July 2006 Symposium on Nanotechnology and the Environment: Session 1: Life Cycle of Nanomaterials
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July 12, 10:30-11:30 AM
Dr. Stig Irving Olsen, Technical University of Denmark, Department of Manufacturing Engineering Management, Lyngby, Denmark
The concept of life cycle assessment (LCA) is built upon the functional unit, i.e., all impacts, etc., are related to a specific service or function in the society. In an LCA context, the assessment of emerging technologies like Nanotechnology is challenging due to a number of knowledge gaps. It may not be known exactly what the function is (or functional unit) or what the technology may substitute, and production may still be at an experimental level, raising questions about technology or choice of materials.
Nanotechnology apparently has great potentials in reducing energy requirement of products use stage, increasing energy production efficiency, reducing materials in the use stage, etc. Nanotechnological products are emerging on the market, but studies on the life cycle environmental impacts are still very limited. Nonetheless, several potential environmental aspects can be identified which can question the sustainability of nanotechnologies. For example, energy intensive manufacturing efforts, high requirement to materials, potential impacts due to release of nanomaterials in the use stage or end of life, and problems with recycling of materials are all potential environmentally problematic properties of nanotechnologies.
Due to the state of development of nanotechnologies prospective, LCA studies methodologies like "consequential LCA" may be useful because future changes are taken into account. However, it still does not suffice for emerging technologies. In a recent "Green Technology Foresight" project a methodology was developed based on five elements:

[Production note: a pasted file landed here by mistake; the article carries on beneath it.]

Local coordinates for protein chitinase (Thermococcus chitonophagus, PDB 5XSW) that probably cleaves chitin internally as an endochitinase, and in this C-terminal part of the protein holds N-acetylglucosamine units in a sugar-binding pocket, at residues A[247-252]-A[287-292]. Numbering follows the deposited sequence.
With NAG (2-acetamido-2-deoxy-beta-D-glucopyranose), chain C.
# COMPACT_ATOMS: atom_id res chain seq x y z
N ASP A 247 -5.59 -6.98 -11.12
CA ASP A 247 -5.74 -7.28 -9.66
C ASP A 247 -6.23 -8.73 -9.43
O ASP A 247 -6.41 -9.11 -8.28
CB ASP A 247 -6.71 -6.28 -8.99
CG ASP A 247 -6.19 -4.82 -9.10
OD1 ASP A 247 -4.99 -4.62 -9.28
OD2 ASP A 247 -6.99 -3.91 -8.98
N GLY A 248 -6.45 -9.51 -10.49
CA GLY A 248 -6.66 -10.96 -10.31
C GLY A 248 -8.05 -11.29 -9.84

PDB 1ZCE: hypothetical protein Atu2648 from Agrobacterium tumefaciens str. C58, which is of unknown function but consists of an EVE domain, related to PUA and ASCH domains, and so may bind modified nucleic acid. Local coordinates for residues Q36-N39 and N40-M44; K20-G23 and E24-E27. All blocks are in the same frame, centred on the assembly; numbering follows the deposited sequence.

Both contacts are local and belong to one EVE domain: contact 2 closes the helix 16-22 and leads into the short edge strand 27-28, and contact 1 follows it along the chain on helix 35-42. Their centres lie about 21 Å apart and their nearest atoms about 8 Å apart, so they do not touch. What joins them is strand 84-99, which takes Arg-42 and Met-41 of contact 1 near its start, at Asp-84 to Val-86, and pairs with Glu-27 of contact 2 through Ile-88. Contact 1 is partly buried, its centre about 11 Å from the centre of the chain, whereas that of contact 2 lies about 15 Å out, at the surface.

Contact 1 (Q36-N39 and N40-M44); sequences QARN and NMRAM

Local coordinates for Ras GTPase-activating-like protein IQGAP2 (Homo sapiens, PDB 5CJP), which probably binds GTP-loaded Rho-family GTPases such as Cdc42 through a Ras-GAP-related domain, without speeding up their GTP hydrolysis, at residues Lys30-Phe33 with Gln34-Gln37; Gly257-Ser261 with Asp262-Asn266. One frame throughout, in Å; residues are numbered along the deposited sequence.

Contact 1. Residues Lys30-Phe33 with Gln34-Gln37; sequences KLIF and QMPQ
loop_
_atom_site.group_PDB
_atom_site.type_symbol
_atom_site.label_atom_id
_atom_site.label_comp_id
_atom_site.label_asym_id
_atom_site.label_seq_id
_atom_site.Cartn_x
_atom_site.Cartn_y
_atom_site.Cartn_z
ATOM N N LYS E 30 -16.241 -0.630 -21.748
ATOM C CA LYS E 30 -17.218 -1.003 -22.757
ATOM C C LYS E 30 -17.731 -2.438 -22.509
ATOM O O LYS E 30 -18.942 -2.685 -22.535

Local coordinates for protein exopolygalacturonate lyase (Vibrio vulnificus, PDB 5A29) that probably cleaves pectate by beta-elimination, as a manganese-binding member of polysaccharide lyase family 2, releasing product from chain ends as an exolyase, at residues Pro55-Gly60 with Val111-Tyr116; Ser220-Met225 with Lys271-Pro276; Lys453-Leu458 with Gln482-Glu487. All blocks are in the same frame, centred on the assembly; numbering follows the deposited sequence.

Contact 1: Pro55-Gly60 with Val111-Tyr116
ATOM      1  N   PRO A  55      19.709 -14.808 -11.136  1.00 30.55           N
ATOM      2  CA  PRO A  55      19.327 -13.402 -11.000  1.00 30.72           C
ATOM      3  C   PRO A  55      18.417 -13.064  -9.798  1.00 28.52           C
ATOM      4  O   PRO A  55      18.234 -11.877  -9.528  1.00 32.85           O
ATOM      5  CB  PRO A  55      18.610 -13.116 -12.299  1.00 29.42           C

- Life-cycle thinking,
- Systems approach,
- A broad dialogue based understanding of the environment,
- Precaution as a principle and,
- Prevention as preferred strategy.
When assessing emerging technologies, three levels should be considered.
- First order effects are connected directly to production, use, and disposal.
- Second order are effects from interaction with other parts of the economy from more intelligent design and management of processes, products, services, product chains, etc., and the effect on the stocks of products. An example could be dematerialisation.
- Third order effects may be considered rebound effects, e.g., when efficiency gains stimulate new demands, which balances or overcompensates the savings.
Nanotechnologies should not be considered environmentally beneficial just because products are small. A life cycle perspective should be applied during design and technological development in order to reduce potential environmental impacts in the life cycle of the "nano-products."